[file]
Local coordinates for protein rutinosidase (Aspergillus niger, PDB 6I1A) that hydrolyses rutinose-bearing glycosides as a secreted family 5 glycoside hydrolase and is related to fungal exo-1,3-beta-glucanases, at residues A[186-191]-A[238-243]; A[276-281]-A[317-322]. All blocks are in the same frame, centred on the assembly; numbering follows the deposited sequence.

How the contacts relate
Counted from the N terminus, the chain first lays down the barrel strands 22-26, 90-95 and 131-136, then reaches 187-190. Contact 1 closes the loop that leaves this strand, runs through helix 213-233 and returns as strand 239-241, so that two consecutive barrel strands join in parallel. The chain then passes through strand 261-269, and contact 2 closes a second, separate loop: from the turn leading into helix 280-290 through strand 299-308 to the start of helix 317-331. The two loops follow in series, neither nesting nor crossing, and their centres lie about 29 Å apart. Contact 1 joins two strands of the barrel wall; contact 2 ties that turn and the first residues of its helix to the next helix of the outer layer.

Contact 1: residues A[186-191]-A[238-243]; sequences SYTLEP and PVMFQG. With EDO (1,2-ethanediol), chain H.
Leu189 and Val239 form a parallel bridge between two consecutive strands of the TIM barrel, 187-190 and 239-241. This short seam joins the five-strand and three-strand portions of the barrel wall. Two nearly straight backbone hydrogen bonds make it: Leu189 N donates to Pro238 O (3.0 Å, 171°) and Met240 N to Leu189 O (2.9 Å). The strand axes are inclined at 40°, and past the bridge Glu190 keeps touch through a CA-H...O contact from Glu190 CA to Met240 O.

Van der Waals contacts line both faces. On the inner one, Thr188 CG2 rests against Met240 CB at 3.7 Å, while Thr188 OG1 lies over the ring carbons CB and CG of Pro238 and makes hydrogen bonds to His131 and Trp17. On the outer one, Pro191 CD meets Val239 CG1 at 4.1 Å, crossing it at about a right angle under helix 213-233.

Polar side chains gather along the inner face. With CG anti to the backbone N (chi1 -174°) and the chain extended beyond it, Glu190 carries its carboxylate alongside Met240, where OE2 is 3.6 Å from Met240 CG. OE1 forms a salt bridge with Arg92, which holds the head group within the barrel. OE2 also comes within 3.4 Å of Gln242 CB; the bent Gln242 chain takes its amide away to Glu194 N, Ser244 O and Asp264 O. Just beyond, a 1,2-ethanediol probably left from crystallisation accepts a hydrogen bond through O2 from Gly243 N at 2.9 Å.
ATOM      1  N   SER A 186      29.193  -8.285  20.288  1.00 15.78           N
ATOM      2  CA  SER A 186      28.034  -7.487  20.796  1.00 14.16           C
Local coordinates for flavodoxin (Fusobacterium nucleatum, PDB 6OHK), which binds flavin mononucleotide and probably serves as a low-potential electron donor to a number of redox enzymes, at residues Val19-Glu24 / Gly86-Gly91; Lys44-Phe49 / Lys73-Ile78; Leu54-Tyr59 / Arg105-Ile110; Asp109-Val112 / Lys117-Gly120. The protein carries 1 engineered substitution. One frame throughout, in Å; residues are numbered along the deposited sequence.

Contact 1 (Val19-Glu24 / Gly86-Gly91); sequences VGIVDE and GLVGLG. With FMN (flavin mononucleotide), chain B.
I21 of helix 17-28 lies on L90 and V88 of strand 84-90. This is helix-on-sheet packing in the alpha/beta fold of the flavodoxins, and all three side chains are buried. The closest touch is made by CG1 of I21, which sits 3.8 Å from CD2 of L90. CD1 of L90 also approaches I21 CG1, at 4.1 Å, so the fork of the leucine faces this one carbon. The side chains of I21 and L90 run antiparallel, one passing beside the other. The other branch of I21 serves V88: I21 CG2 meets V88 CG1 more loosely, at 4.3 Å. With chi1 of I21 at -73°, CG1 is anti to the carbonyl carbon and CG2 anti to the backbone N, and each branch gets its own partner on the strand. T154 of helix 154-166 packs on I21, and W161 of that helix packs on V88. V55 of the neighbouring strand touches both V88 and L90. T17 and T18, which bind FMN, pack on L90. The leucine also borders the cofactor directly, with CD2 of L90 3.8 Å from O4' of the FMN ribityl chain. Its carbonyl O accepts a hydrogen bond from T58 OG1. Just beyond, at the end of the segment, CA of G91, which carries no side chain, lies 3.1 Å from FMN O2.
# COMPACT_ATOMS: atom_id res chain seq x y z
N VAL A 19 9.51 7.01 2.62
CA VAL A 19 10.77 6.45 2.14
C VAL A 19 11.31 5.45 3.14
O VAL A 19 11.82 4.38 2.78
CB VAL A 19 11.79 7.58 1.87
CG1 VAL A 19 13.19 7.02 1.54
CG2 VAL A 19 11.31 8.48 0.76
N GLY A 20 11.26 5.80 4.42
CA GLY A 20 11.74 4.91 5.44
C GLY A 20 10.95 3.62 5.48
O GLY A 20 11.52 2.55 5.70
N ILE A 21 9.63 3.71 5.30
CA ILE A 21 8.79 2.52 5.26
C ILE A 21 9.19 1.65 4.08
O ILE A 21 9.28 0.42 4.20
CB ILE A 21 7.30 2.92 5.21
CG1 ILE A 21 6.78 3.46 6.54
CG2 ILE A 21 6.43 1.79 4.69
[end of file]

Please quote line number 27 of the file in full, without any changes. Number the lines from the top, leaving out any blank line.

C ILE A 21 9.19 1.65 4.08